January 20, 2009
With his laid-back, bohemian reputation, cultivated by his break-out performance in Dazed and Confused (1993), being cast a professional surfer seems like the role of a lifetime for Matthew McConaughey. Surfer, Dude (2008) was a personal, pet project for the actor (in addition to starring, he also produced it) and the film was barely released in theaters and slammed by the critics only to eventually limp out on home video.
After spending six months surfing all over the world in a version of his own Endless Summer, Steve Addington (McConaughey) returns to his home in Malibu to find out from his manager Jack (Harrelson) that he’s low on funds. Ex-surfer turned corporate magnate Eddie Zarno (Nordling) offers Steve a chance to appear in a virtual reality video game and with other pro surfers on a reality television show.
All Steve really cares about is hanging with his friends, getting high and catching the perfect wave. Jack convinces him to give the T.V. show a shot but the surfer ends up turning down Zarno’s deal. Then, the worst thing that can possibly happen to Steve does: the waves on the ocean disappear for weeks on end. In retaliation, Zarno, who owns Steve’s contract, freezes the surfer’s expense account. What will Steve do?
McConaughey, normally in person, talks like a surfer, but in this role he’s trying too hard to talk like one. When he and Woody Harrelson banter back and forth in surfer-speak it feels forced. One gets the feeling that McConaughey wants to do for surfing what Jeff Bridges did for bowling in The Big Lebowski (1998). Also, more surfing footage would’ve been nice. For a film about surfing there is precious little of it. Less generic reggae music would’ve been nice but at least it was not crammed with predictable surf music like “Wipe Out” or “Miserlou.”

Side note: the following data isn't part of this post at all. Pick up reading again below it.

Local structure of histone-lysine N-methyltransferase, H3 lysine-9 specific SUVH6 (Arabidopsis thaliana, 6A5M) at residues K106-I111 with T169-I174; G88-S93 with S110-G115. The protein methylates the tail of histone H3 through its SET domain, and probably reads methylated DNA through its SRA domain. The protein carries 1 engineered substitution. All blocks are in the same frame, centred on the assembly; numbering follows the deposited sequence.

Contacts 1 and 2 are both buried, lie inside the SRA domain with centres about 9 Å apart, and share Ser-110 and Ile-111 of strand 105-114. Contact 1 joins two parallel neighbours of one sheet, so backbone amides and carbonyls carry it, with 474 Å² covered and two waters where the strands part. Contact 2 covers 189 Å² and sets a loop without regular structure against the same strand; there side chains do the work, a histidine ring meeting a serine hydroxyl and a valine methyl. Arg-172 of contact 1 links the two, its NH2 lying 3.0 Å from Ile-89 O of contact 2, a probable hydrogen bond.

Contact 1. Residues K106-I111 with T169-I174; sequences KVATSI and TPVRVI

The screenplay is uneven in parts with clunky dialogue throughout but its heart is in the right place. Surfer, Dude is a critique against the corporatization of surfing. It’s become all about money with surfers becoming a brand when it should be about catching a wave and hanging with your friends. Zarno represents everything that’s about the world of surfing: commercialization and materialism while Steve represents the soulful side – the pure, unfiltered love of doing it. One can appreciate the film’s message it’s just a shame that the execution wasn’t better.
“Surfer, Dude: The Real Story” takes a look at the film. McConaughey claims that it was seven years in the making. Many screenplay drafts were written by several people over the years. We also get insight into the casting process. In particular, the role of Danni and how two weeks before principal photography they still hadn’t found an actress right for the character.
Also included are 11 minutes of deleted scenes – a collection of random discarded footage and extensions of scenes. There’s more of Addington and his buddies doing their thing.
“The Complete Surfer, Dude 12-Webisode Series” features quite a bit of footage from the “Real Story” featurette with lots of bits of business involving cast and crew members goofing around and having a good time making the film.
There is also a theatrical trailer.
Finally, there is an audio commentary by Matthew McConaughey. He points out and identifies his surfing double. The actor touches upon the casting of his surfing buddies. McConaughey speaks admiringly of working with Woody Harrelson. He also points out the visual and sonic contrasts between Steve’s world and Zarno’s reality house. The actor touches upon some of the film’s themes in the kind of laid-back commentary you’d expect from McConaughey who comes across a lot like his character.